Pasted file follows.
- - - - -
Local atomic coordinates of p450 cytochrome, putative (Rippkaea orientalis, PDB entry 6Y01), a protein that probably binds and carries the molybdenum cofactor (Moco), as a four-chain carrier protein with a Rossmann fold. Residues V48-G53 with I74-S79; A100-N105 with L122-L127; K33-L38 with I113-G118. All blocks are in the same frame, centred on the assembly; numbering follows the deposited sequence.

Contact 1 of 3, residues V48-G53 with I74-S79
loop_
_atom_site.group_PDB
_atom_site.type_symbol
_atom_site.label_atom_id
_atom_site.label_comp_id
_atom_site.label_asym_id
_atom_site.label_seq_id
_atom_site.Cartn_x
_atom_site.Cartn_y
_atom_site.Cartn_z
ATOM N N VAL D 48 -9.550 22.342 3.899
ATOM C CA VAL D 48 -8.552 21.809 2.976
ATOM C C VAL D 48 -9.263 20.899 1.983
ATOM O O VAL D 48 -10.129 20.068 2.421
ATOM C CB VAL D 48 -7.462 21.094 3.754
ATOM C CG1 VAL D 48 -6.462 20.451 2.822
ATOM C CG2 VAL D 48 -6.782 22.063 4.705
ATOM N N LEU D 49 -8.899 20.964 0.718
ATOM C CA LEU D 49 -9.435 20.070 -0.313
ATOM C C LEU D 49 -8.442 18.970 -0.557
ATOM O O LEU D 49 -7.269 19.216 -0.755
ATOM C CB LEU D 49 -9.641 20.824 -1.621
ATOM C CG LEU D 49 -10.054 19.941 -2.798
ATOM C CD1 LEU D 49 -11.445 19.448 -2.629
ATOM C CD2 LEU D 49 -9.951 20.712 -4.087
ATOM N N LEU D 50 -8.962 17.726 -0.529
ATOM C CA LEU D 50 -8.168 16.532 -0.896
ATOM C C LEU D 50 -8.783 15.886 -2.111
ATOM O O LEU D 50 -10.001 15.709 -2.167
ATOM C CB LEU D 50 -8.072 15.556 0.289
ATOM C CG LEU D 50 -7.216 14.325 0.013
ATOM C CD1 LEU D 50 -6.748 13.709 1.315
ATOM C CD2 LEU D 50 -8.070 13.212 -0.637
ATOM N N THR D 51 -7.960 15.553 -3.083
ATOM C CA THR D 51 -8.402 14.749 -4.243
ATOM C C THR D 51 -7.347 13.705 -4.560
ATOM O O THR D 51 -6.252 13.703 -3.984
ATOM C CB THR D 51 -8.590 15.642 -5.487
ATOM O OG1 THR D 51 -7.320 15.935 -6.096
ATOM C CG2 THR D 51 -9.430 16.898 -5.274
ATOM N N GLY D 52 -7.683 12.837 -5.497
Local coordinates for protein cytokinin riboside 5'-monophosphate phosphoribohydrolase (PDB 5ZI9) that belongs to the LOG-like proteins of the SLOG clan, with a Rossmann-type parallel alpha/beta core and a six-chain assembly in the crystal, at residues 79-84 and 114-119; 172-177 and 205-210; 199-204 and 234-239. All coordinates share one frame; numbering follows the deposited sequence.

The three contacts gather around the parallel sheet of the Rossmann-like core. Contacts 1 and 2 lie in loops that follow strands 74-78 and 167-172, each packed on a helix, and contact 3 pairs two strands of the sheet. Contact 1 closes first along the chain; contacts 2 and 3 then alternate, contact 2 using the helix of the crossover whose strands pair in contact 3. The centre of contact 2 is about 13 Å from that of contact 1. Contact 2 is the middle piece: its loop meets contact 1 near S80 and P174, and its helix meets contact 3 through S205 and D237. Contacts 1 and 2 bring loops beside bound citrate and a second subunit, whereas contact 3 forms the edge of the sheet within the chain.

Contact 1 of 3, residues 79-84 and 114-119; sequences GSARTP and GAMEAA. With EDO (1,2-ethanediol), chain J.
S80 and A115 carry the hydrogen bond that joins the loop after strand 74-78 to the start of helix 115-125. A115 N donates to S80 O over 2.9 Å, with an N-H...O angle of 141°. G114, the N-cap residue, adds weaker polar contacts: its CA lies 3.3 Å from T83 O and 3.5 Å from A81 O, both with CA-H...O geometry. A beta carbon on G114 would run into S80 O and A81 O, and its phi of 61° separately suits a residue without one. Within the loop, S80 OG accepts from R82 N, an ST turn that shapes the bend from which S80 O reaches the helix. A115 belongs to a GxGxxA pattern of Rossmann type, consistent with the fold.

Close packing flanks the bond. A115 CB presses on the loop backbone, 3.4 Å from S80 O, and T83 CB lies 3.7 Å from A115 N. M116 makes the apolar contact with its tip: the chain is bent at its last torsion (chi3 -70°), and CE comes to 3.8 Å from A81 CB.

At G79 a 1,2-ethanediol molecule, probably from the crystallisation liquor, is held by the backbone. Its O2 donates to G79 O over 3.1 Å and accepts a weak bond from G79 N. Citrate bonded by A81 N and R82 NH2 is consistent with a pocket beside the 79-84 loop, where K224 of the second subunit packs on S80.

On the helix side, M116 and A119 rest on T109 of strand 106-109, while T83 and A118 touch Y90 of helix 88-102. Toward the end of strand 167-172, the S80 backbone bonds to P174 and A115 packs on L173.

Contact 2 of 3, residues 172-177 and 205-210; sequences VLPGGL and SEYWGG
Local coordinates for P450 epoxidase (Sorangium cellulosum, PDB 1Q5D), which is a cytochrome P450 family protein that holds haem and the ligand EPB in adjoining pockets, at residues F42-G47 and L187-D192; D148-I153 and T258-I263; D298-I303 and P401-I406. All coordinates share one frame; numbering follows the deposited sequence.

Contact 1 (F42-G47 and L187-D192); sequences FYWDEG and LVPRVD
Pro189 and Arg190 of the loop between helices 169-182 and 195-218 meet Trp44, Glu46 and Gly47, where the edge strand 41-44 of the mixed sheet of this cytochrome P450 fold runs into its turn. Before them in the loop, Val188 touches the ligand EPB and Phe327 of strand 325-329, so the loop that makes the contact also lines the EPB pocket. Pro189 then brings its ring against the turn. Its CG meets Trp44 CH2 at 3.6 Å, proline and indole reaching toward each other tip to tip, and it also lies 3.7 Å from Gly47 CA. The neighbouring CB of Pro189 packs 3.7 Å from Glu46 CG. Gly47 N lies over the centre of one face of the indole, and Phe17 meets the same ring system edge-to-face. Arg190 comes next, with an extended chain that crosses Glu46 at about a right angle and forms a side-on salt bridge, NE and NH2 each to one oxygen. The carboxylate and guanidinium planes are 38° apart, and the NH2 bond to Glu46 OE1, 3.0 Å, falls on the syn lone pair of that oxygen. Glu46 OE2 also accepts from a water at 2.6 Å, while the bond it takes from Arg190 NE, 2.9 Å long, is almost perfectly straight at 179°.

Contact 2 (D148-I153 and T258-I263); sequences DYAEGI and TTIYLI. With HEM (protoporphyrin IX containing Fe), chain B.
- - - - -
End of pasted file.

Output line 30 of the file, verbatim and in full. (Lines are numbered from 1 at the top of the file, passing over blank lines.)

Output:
ATOM C C LEU D 50 -8.783 15.886 -2.111